Report: Better data needed for climate risk disclosure

A new report released today by the Financial Stability Board encouraged regulatory authorities to expand the use of climate scenario analysis and stress tests for financial institutions, although it acknowledged that more data was needed to develop such policies.

“The lack of sufficiently consistent, comparable, granular and reliable climate data reported by financial institutions is one main challenge for authorities in the development of supervisory and regulatory approaches to climate-related risks,” FSB said in the 57-page report, which was developed as part of an initiative launched last year to coordinate international efforts on the financial risks posed by climate change.

To remedy that data gap, the report recommended authorities step up efforts to identify data needed for setting objectives for disclosure. It also urged authorities to identify the relevant types of data and metrics that they may require from financial institutions, and to provide key policy considerations to assist in future work toward expanding standardized regulatory reporting requirements. It also encouraged authorities to expand the use of climate scenario analysis and stress tests.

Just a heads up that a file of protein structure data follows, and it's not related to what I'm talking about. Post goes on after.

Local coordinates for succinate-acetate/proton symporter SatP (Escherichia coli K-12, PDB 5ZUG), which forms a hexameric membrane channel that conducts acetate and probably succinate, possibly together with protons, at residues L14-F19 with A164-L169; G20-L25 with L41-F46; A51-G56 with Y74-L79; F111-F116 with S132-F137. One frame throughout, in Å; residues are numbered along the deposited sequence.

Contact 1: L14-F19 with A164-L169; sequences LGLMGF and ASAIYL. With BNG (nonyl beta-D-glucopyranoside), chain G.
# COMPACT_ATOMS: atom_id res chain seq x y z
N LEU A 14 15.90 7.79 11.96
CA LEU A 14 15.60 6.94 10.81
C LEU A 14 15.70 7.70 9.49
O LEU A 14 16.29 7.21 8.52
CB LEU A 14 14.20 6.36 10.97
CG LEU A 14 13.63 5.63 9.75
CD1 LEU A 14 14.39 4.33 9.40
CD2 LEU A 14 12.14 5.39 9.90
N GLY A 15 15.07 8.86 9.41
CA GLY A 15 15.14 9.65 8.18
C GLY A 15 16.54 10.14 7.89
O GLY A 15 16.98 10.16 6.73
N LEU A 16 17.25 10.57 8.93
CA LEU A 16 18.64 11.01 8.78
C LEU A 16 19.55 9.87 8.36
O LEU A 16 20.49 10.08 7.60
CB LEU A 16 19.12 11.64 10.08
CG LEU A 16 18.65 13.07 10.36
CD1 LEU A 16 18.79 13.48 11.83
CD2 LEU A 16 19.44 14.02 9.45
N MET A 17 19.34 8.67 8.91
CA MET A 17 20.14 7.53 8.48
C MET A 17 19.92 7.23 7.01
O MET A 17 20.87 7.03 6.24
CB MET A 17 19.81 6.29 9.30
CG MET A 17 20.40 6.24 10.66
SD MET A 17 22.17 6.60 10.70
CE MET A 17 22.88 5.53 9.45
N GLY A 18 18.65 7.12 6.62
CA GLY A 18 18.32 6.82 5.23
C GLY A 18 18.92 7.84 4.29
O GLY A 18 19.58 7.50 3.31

Regarding climate scenario analysis and stress testing, the report recommended that testing include four features: physical and transition risks; key financial sectors such as banks; interdependencies between physical and transition risks, geographical and sectoral risks, as well as improved understanding of impacts on financial risks; and system-wide aspects of climate-related risks such as indirect exposures, risk transfers, spillovers and feedback loops. “When designing their climate scenario analysis and stress tests, authorities should adopt features that can best inform a system-wide view,” the report said. The American Bankers Association agrees there are significant data gaps, but has cautioned that scenario analysis should be based on actual risks that are not already mitigated through the current regulatory framework.